The Fall And Rise Of…
, April 16th, 2013 08:19
It's in the title. The self-deprecating, very English, black humour; by turns gentle and savage, surreally daft and desperately sad. The echoes of Reginald Perrin and his symbolic, existential mock suicide; the suggestion of knowingly childlike, unmediated creation presented with all the gravitas of a reading from a church pulpit.
It's in the artwork. Sumptuous but defiantly home-made, the cover showing an uncomfortable-looking figure (Crayola Lectern himself) dwarfed by circumstances, balanced precariously against the frontispiece of an exquisite Parisian pipe organ, dressed in Edwardian military regalia. The rear looks like beautiful, trippy 1970s wallpaper, while the CD gatefold shows a Casiotone keyboard abandoned on rocks, before a grey, foreboding sea and a weakly glimmering sun.
And the music? It's hopelessly melodic, presented with a frayed, understated grandeur and sophisticated, near-classical arrangements that hint at prog rock, but navigate that genre's notoriously murky waters with unerring good taste. Led by piano rather than guitars, the compositions in fact err more, in their plentiful instrumental sections, towards the soft-jazz film scores of Henry Mancini or Neal Hefti rather than any Wagnerian pomposity, thanks largely to the emotive brass playing of Alistair Strachan, also a member of Mary Hampton's band, Sons of Noel and Adrian and Hamilton Yarns, among others.
Crayola Lectern himself is Worthing's Chris Anderson, a tall, craggy individual whose status as a forty-something family man (psychedelic variety) is signposted early on in 'Goldfish Song'. A phased ballad with something of late-period Beatles about it, the song moves from a whimsically melancholy account of family pets committing existential suicide, to a second verse of heartfelt parental advice, concluding "if you can't be with them as you'd like, don't get too sad, just call them, be glad they are alive." If it sounds hokey on paper, it's guaranteed to break the heart of any unwillingly absent mother or father when sung, though it must be said that Chris's voice is an acquired taste: strained as boarding school prunes in weak custard, as bruised as kicked-about apples, but as genuine and heartfelt as anyone trying hard not to sound too much like Robert Wyatt can be.
This album also sounds quite a lot like Cardiacs: not too surprising, when one sees that several members of the extended Cardiacs family are playing on it. Besides Chris Anderson and Alistair Strachan, the third integral member of Crayola Lectern is former Cardiacs guitarist "random" Jon Poole, playing assorted electronic gadgets, while sometime Cardiacs drummer Bob Leith guests on most tracks, and Bic Hayes (Cardiacs, Levitation, Dark Star) adds stun guitar bursts to 'I Forgot my Big Idea.' But generally The Fall and Rise is reminiscent of the gentler, more melodic and considered side of Cardiacs, as exemplified in recent years by the work of William D Drake (a champion of Crayola Lectern's work), rather than the prog-punk assault as taken up by, say, Knifeworld.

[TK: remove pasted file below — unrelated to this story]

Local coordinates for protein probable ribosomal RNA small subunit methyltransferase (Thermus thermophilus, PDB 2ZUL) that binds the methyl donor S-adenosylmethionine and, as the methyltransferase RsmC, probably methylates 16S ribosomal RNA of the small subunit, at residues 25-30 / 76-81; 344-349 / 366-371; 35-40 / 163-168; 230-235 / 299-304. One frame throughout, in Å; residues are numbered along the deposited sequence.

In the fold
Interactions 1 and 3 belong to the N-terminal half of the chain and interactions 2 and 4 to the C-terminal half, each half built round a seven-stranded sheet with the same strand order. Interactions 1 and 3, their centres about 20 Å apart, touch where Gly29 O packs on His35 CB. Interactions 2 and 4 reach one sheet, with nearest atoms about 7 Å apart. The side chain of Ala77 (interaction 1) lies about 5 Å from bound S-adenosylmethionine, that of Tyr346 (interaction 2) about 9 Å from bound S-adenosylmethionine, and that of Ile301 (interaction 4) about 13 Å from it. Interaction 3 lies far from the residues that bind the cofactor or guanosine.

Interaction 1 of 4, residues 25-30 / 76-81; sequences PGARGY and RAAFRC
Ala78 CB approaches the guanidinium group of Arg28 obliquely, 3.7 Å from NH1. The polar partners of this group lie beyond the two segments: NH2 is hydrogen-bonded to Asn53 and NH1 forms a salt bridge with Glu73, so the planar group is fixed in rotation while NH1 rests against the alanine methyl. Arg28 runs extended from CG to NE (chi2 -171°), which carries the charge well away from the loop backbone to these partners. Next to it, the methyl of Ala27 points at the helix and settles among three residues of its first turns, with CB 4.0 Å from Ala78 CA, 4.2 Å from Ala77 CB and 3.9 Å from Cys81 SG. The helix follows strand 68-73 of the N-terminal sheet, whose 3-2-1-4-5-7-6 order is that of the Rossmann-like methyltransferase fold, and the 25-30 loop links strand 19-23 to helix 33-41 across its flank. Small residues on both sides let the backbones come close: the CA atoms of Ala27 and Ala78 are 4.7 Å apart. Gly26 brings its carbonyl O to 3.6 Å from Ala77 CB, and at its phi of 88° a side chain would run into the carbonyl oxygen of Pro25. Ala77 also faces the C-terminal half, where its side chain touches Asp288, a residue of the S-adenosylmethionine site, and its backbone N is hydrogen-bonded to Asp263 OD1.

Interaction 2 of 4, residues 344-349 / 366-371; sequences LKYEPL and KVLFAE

Indeed, 'Slow Down', a long-standing favourite in the Crayola Lectern live set, sounds like a bedsit Burt Bacharach, weathering the Worthing damp rather than California sunshine, while 'I Will Never Hurt' comes on like a double-bluff detournement of the old Hamlet cigar ads. The ten-minute 'Trip in D' finds tentative Spacemen 3 guitars squaring up against burbling analog synthesiser before it all coalesces into a raga-tinged trance with alto sax snaking through the electronic gloaming. In similar vein to recent work by Kandodo, Mountains or Eternal Tapestry, after eight minutes it finally explodes into driving, Hawkwind-style freak rock, a mash-up of pungent Arabic drone and Mandrax-blasted stoner-rock oblivion-seeking.
'Rise and Fall' could be a melancholy Lalo Schifrin theme, its muted trumpet, accordion, Theremin and strummed acoustic guitar accompanying Steve McQueen through some doomed romance in funky downtown San Francisco. 'Billenia' recalls Julian Cope's Fried album in its pastoral, acid-damaged sense of confusion and mourning for lost innocence, though it soon drifts into more abstract, jazz-tinged waters. And 'A Cortical Affair' finds Chris crooning in a cracked vibrato that suggests some forgotten 1930s vaudeville entertainer, appropriate for a song that deals with the tragic loss of memory and perception in old age: "when dreams pass by and faces drift away, and memories of loved ones start to fade."
With its swirling organs, stately piano and yearning trumpet calls, The Fall and Rise is pitched somewhere between the acid-enhanced fairground, the conservatory and the music hall. Nodding towards Kevin Ayers' collaborations with orchestral arranger David Bedford, and an overlooked tradition of experimental but always melodic songwriting that draws equally on jazz, classical and easy-listening sources, it's more pre-faded and worn down than cutting edge, but remains a warm, reflective and deeply human record. From Worthing, with love.